Once I had a list of urls I edit those so that each line was:

curl "https://farm4.staticflickr.com/3897/14598292323_ae6462fa07_b.jpg" > image_183.jpg

With the numbers out the image sequential and padded to 3 characters, eg image_001.jpg, image 002.jpg etc. I also numbered then in reverse so the oldest photo would be first.

I saved this text as a file, dl.sh and moved into the terminal:

cd path/to/thefolder
chmod +x dl.sh
./dl.sh

This code set the dl.sh file to executable and then ran it, the terminal filled with text and the folder with images. Curl is the command-line tool for downloading files.

Sizing images

Downloading the large size gave a folder full of images but some where landscape and some portrait, ie 1024 × 768 or 768 x1024 I need the images to all be the same size. So i used the sips utility to first resize them, sips --resampleHeight 768 *.jpg, then to pad the portrait ones: sips --padToHeightWidth 786 1024 *.jpg

Which gives me pictures like this for the portrait ones:

Img 076 toad

Making the movie

I discounted using iMove, moviemaker or the like as I wanted something quick (not necessary quick this time…) and that could be automated. I am also not sure in iMovie can show as fast as 6 per second. (Update, a quick look shows iMove can set speed to fractions of a second per frame.)

I though of a couple of ways to make the move, using Quicktime pro or ffmpeg. Quicktime pro proved the easiest option, opened the app and File -> Open Image sequence…, choose 6 frames per second, then all I had to do was save the movie.

Unfortunately Quicktime pro has been replace by Quicktime and it is a bit of a bother to get your old QT pro working if you had paid for a license. So I though I’d figure out ffmpeg too.

With great power comes great complexity

FFmpeg is A complete, cross-platform solution to record, convert and stream audio and video. It is a command line application and has a lot of variables. I can usually find out the right command with a bit of google. This one took quite a lot of google and failures. Most of these failures came from me trying to set a framerate, which lead to skipped frames. Eventually I dropped the idea of using the framerate options and got a very (too) fast video with this:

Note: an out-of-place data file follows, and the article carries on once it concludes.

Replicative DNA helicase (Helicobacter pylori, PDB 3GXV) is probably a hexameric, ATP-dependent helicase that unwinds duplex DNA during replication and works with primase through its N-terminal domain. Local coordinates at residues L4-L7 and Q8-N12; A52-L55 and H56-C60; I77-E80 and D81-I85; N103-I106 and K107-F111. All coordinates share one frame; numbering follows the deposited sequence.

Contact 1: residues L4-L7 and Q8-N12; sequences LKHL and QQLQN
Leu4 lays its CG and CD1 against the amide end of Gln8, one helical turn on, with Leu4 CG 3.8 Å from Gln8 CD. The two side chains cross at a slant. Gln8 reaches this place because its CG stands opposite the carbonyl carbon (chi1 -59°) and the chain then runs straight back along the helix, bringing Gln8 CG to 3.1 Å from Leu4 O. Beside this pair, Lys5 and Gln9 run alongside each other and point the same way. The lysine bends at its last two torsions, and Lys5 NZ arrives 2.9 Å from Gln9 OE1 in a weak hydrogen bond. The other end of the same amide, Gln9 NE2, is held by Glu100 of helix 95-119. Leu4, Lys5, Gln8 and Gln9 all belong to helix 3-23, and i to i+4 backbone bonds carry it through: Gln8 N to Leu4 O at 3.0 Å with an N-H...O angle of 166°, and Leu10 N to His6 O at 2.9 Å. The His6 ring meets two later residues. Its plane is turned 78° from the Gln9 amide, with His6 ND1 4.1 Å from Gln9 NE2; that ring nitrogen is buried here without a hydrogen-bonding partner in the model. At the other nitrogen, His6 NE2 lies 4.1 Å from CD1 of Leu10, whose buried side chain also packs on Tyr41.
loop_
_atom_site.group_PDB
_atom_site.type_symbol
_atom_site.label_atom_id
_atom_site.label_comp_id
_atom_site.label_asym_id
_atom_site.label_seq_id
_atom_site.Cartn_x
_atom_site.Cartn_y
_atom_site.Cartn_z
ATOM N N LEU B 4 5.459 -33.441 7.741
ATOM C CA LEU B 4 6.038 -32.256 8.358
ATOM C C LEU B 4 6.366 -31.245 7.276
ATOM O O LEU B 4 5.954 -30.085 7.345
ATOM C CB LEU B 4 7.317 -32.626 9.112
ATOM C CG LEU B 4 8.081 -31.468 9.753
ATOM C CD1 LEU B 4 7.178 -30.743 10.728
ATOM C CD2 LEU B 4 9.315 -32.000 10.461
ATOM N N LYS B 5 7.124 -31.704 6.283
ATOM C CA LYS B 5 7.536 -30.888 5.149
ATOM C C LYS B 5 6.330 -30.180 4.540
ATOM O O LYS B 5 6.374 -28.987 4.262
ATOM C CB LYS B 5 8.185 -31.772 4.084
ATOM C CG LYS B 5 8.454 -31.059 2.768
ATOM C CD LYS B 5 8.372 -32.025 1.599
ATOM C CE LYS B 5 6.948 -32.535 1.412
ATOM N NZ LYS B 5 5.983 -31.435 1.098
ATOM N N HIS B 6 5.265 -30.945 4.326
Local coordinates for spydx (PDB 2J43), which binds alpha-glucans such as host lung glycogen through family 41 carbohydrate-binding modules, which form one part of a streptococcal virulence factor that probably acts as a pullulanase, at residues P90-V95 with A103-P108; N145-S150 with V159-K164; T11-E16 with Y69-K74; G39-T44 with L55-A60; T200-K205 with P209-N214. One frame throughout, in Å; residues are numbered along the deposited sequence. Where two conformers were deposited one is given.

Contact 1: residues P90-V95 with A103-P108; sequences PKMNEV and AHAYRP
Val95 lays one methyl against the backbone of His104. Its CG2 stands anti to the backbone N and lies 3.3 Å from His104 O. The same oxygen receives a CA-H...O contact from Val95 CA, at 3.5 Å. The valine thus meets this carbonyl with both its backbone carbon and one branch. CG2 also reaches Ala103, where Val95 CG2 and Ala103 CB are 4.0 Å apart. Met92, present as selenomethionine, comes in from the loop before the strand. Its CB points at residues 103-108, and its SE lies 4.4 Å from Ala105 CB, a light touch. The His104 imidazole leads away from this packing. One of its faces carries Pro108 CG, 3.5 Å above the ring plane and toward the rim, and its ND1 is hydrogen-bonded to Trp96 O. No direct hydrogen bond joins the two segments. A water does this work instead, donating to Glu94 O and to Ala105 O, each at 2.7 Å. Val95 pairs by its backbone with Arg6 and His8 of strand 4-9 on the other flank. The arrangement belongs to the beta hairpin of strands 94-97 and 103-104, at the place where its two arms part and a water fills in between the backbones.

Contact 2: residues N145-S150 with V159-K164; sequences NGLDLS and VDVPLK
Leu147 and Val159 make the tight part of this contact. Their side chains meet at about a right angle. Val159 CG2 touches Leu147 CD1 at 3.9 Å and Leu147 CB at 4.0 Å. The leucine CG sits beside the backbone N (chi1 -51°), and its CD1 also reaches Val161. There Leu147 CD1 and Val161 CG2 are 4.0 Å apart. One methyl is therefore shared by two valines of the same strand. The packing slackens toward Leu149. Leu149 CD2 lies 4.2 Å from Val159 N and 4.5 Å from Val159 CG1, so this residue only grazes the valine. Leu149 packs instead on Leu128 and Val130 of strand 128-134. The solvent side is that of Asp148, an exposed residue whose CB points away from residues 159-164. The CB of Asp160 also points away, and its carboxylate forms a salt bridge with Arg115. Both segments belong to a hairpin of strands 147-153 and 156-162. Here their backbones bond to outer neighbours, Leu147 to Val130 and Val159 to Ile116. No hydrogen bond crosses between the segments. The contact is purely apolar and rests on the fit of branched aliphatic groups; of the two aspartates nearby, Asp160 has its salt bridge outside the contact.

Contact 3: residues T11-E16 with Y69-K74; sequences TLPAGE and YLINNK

ffmpeg -f image2 -i IMG_%03d.jpg -c:v libx264 -pix_fmt yuv420p out.mp4

Note to self, in the -i, iput option IMG_%03d.jpg means all the images with 3 numerals, eg 001, 002… 375

I then slowed it down a little with this:

ffmpeg -i out.mp4 -filter:v "setpts=4.0*PTS" 2014-flickr-show.mp4

And added the audio:

ffmpeg -i 2014-flickr-show.mp4 -i pum.mp3 -map 0 -map 1 -codec copy -codec:a aac -strict experimental -b:a 192k -shortest 2014-flickr-show-audio.mp4

It took a fair bit of google to get the audio right too, the -codec:a option seems to sort things out.

Whys and Wherefores

As noted above, I could have done most of this with iMovie. But by using ffmpeg or QT pro, I’ve the opportunity to play, learn and possibly end up with an automated system. It would seem well within the realms of possibility to have a script that used the flickr api to download a bunch of images, perhaps for a year or with a tag and make a movie from them.

I’ve now figured out how to do most of this by piecing together the above fragments and finding out a bit about loops and renaming files, but I’ve no idea of how to create a bash script that will replace my hard coded tags, usernames ect with input, more to learn.

Once you have a lot of jpgs

You might as well do other things with them: Flickr 2014